Bandai Namco warns banned Dark Souls 3 players about ‘taking candy from strangers’

Ben Parfitt
Bandai Namco warns banned Dark Souls 3 players about ‘taking candy from strangers’

Having previously admitted that a recent spate of Dark Souls 3 band may have been made in error, Bandai Namco has now warned players about their conduct.

In a page on its Knowledgebase site about the ‘Invalid Game Data' message that some players are being presented with when logging in, the publisher has now said that the warning gives players ample time to take steps to correct it – once they've figured out the cause.

This message is intended to inform end users that some external file, modification of game save data, exploit or cheat/hack, or alterations to the game have been detected by the Dark Souls III server team and that the end users' account/profile has been flagged for further investigation,” the company said.

The warning message will continue to be displayed until the Dark Souls III server team has determined whether or not a violation of the End User License Agreement (EULA) occurred. At that point the account/profile will either have restrictions placed on it (to limit the online interactions during multiplayer sessions and a further penalty message of ‘You have been Penalized' issued) or the ‘Invalid Game Data' warning message removed.

During the time that the warning message is displayed the end user will have a chance to completely remove any such external files, mods, cheats/hacks or delete their game save (if alterations were performed to it or hacked items/equipment were obtained either as a direct cheat/hack or via unknown ‘gift' from an online player).”

Herein lies the problem. Neither Bandai Namco nor developer From Software has given any indication about exactly what software is being flagged up by their systems. It may be restricted to the likes of Cheat Engine, in which case great.

However, the lack of clarity on the issue is leading to all sorts of speculation among the community about an assortment of possible triggers, including third party controller software, a program used to enforce a borderless windows mode, the Steam overlay itself and even that the whole is a side-effect of the game crashing.

Plus, item swapping – described above as an unknown ‘gift' – has been a big feature of the game for years. Friends are technically free to swap any items they want. And should players really be punished if a stranger drops an item that was acquired by hacking, even if the recipient is completely unaware? Especially as no warning is given about the possible consequences of using what appears to be a quite standard game feature.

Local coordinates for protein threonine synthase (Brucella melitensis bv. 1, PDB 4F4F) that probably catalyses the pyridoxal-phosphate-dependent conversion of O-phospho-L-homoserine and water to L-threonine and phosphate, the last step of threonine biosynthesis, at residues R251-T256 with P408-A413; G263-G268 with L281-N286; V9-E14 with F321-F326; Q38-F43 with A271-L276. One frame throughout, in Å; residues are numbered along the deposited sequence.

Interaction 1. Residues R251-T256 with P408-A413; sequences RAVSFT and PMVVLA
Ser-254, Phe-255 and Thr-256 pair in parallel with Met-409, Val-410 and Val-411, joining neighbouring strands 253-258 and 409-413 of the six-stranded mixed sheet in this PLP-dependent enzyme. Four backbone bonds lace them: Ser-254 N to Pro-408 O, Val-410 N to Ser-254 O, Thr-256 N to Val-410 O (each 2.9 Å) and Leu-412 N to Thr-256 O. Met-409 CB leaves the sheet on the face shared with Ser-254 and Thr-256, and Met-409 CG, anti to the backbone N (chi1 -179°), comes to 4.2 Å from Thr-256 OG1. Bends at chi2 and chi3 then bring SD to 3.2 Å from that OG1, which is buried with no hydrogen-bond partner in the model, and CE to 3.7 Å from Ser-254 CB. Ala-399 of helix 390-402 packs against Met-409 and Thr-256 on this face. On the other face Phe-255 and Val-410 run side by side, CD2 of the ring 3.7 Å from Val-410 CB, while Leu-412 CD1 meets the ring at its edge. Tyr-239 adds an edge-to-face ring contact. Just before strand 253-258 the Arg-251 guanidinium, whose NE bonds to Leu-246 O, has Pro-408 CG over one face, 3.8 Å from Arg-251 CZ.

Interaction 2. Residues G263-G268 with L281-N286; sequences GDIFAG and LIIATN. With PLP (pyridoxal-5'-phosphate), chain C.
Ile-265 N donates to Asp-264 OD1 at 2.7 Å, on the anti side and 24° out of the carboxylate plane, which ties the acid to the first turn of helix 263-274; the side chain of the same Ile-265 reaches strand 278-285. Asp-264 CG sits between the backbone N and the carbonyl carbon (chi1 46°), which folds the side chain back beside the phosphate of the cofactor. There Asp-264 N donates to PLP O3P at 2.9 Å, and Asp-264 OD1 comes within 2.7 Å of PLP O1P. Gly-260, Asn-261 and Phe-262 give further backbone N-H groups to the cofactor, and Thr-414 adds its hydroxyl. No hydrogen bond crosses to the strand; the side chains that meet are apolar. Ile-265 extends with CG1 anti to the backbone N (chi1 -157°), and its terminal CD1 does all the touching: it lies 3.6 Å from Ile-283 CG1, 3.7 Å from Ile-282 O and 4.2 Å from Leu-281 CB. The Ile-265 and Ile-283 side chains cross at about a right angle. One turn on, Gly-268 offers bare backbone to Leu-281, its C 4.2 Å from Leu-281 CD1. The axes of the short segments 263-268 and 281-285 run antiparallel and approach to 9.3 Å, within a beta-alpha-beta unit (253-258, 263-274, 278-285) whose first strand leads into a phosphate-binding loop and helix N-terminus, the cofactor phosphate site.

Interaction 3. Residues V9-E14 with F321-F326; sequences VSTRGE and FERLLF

The publisher's instructions then get even more complicated.

Due to the apparent risk of ‘taking candy from strangers', it is recommended that players should always back up their save data to an online service (such as cloud saves) or as a direct back-up of the save file to a separate folder/directory (for PC/Steam),” it added.

This would allow any players who end up receiving a hacked item/equipment unknowingly from an online player, the ability to restore their original game data from the cloud or separate backed up game data.”

No instructions are given about how this should be done. Indeed, many presume the game data is automatically saved to the Steam Cloud, but this is not in fact the case. The location of the save data can be hard to track down, especially as it's in a folder that will by default be hidden on most Windows system.

(The game's save data, incidentally, can be found at C:UsersYour-usernameAppDataRoamingDarkSoulsIII. The AppData folder may well be hidden for you, so users will have to manually tell Windows to show hidden folders at that location.)

And what if your last manual save game backup is from a few hours ago? Five hours? Ten hours? 100 hours? All of which could be lost second-guessing at what point the mystery event happened that triggered a ban.

Adding to the pain, rumours were rife during the Dark Souls 2 era that save data tampering would itself result in a ban. So are players truly free to back up and restore their save data now?

Bandai Namco last week said that From believes the ‘invalid game data' warning may be showing up for some users by mistake. What has changed between now and then is unclear. Dark Souls 3 is From's best PC release to date, but it seems that its struggle to properly communicate with and manage its PC fan base continues.

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